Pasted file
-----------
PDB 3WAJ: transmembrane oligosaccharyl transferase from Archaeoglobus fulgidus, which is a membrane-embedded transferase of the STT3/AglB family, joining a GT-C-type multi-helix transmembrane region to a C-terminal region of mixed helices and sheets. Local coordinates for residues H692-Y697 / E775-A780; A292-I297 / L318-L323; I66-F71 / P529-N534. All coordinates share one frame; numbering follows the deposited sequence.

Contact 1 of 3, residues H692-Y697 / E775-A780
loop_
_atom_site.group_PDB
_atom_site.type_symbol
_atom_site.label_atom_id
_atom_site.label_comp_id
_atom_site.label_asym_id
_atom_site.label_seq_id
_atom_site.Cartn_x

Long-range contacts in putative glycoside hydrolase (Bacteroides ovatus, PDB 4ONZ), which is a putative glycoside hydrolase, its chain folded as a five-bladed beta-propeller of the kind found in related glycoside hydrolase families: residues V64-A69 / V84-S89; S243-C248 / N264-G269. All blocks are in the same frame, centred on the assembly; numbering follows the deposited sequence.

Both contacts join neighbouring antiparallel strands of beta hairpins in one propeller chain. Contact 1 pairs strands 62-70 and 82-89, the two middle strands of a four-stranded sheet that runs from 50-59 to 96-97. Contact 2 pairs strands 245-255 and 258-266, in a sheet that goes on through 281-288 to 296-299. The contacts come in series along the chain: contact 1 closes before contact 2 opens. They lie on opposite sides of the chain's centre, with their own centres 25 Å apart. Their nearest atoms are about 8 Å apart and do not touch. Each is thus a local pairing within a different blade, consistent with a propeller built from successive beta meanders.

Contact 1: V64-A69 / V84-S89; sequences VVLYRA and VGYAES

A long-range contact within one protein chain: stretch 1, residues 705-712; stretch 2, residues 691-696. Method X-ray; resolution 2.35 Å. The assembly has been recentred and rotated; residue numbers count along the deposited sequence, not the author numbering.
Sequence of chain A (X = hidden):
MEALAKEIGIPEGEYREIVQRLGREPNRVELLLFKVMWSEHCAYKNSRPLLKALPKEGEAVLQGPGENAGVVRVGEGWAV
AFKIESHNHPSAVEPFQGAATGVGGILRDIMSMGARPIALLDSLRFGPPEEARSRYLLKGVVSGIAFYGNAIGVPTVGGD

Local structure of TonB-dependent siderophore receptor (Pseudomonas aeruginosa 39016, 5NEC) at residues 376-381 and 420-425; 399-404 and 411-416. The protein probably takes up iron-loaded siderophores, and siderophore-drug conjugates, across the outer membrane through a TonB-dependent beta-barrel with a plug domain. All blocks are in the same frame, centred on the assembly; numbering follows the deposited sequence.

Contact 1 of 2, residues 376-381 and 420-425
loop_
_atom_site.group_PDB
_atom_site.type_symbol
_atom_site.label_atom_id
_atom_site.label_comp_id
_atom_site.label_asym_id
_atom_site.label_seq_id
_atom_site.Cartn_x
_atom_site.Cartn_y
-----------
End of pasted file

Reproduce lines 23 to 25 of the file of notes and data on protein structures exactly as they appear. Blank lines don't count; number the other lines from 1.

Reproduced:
_atom_site.label_atom_id
_atom_site.label_comp_id
_atom_site.label_asym_id